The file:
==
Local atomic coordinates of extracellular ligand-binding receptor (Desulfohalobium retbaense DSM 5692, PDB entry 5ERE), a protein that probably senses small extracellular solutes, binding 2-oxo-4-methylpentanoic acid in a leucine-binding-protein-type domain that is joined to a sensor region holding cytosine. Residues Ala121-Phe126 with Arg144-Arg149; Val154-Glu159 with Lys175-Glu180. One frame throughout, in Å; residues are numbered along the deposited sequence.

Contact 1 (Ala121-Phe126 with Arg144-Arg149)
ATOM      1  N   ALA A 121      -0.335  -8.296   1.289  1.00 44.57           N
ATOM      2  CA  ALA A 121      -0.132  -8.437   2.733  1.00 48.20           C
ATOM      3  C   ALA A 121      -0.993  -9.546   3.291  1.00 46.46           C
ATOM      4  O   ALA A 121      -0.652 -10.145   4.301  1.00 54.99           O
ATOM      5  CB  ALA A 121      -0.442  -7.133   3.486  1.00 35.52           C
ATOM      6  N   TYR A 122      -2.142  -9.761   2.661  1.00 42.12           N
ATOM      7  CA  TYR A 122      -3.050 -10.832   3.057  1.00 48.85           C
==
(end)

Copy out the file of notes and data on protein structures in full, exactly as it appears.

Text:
Local atomic coordinates of extracellular ligand-binding receptor (Desulfohalobium retbaense DSM 5692, PDB entry 5ERE), a protein that probably senses small extracellular solutes, binding 2-oxo-4-methylpentanoic acid in a leucine-binding-protein-type domain that is joined to a sensor region holding cytosine. Residues Ala121-Phe126 with Arg144-Arg149; Val154-Glu159 with Lys175-Glu180. One frame throughout, in Å; residues are numbered along the deposited sequence.

Contact 1 (Ala121-Phe126 with Arg144-Arg149)
ATOM      1  N   ALA A 121      -0.335  -8.296   1.289  1.00 44.57           N
ATOM      2  CA  ALA A 121      -0.132  -8.437   2.733  1.00 48.20           C
ATOM      3  C   ALA A 121      -0.993  -9.546   3.291  1.00 46.46           C
ATOM      4  O   ALA A 121      -0.652 -10.145   4.301  1.00 54.99           O
ATOM      5  CB  ALA A 121      -0.442  -7.133   3.486  1.00 35.52           C
ATOM      6  N   TYR A 122      -2.142  -9.761   2.661  1.00 42.12           N
ATOM      7  CA  TYR A 122      -3.050 -10.832   3.057  1.00 48.85           C